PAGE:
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Fannie Fonseca-Becker, DrPH

Director, J&J Community Scholars Program

Associate Scientist

Departmental Affiliation(s):

Health, Behavior and Society

Contact Information

111 Market Place, Suite 310
Baltimore , Maryland   21202
US        

410-659-6166
41-659-6266

Personal website : http://www.jjjhscholar.org

SciVal Experts Research Profile

Education

DrPH , Johns Hopkins University , 2000
MPH , Johns Hopkins University

Overview

My research goal is to contribute to improved access to quality health care for underserved Latino and other minority populations through: (1) the development of appropriate methodologies that increase the sustainability of community health care programs by improving their in-house capacity in monitoring and evaluation; (2) studying the role that social networks play in the health seeking behavior of the US Latino population, and specifically, regarding chronic disease preventive behaviors; (3) identifying the predictors of health competence with aim of increasing access to care for the growing US Latino population.                            

Since 2007 I have been teaching the first course  at JHBSPH concentrating on "Latino Health: Measures and Predictors". Course #410.660.                                     

As Director of the JH/J&J Community Health Scholars Program , I have trained and supervised over 70 doctoral students, and developed methodologies specific for building community health care organizations' in-house capacity in evaluation. In April 2008, a book I wrote on this subject was published by Springer. Information on this book can be found at http://www.springer.com/public+health/book/978-0-387-77376-6.  Additional information on the J&J Community Health Scholars Program at http:/www.jjjhscholar.org 

Honors and Awards

Appointed to the Johns Hopkins University Diversity Leadership Council (2012)

Hopkins Center for Health Disparities Solutions, Core Faculty (2010)

National Hispanic Health Professsional Leadership Award (2008), National Hispanic Medical Association.

President, Latino Caucus of the American Public Health Association, 2007-2009.

National Institutes of Health Pre-Doctoral Fellowship, 1997-1999.  

Academy for Nutrition and Dietetics, Public Health Scholarship, 1987-1988.                                               

Academy of Nutrition and Dietetics, Board Certified RD, 1987.                                                                        

Elected to Phi Kappa Phi Honor Society, 1987.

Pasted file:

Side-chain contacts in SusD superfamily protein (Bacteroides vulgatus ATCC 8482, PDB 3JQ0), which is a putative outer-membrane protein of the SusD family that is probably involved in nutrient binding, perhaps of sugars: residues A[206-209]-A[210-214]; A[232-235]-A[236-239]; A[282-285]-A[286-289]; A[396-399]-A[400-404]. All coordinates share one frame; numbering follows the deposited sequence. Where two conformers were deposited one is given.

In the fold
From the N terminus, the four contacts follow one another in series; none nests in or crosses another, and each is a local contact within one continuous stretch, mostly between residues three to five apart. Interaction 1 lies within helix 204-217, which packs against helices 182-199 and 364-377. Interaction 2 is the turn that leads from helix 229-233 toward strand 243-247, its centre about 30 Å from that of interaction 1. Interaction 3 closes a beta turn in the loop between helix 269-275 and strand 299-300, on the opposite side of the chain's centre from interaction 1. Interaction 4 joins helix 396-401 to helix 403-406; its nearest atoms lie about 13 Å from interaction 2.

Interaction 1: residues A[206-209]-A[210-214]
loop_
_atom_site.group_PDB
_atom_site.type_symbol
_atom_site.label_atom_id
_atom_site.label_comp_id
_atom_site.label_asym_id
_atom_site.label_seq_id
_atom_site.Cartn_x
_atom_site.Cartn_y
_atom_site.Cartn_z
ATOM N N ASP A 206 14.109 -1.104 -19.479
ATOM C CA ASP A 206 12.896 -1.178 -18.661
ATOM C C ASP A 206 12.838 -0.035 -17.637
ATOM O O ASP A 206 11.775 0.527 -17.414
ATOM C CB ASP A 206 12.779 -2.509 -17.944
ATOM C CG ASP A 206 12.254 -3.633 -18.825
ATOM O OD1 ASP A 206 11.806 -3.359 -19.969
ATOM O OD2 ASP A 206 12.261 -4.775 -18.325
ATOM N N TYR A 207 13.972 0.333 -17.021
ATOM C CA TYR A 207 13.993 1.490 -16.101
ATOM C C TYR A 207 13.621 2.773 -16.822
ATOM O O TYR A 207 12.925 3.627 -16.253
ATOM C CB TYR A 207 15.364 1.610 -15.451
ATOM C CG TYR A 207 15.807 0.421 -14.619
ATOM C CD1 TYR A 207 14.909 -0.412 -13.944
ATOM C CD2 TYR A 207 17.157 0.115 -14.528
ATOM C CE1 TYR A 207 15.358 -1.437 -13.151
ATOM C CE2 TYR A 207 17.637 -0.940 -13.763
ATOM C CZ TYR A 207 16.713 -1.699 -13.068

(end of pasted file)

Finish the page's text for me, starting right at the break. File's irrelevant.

• Capacity building in evaluation
  • US Latino Health
  • Hispanic Health
  • sustainability of community health care programs
  • community mobilization
  • community health care programs
  • cultural competence
  • evaluation research
  • evaluation methods
  • social networks
  • maternal health
  • child health
  • chilhood obesity prevention
  • acess to health care for underserved populations
  • minority health
  • health disparities
  • chronic disease prevention
  • diabetes prevention
  • HIV/AIDS
  • Fonseca-Becker, F., & Boore, A.L., (2008) "Community Health Care's O-Process for Evaluation: A Participatory Approach for Increasing Sustainability". Springer Publishers.

  • Munoz, B., O’Leary, M., Fonseca-Becker, F., et. al. (2008) “Knowledge of Diabetic Eye Disease and Vision Care Guidelines Among Hispanic Individuals in Baltimore With and Without Diabetes”. Archives of Ophthalmology. 126(7):968-974.

  • Fonseca-Becker, F., Perez-Patron, M.J., Munoz, B., O’Leary, M,, Rosario, E., West, S.K. (2007) “Health Competence as Predictor of Access to Care Among Latinos in Baltimore” Journal Immigrant Minority Health. 1557-1912 (Print), 1557-1920 (Online first),December 3, 2007.

  • Fonseca-Becker, F., Valente, T.W., (2006) “Promoting breastfeeding in Bolivia: do social networks add to the predictive value of traditional socioeconomic characteristics?” Journal of Population, Health and Nutrition. 24(1):71-80.

  • Becker, S., Fonseca-Becker, F. Schenck-Yglesias, C. (2006) "Husband’s and Wives Reports of Women’s Decision Making Power in Western Guatemala and their Effect on Preventive Behaviors.” Social Science & Medicine 62: 2313-2326.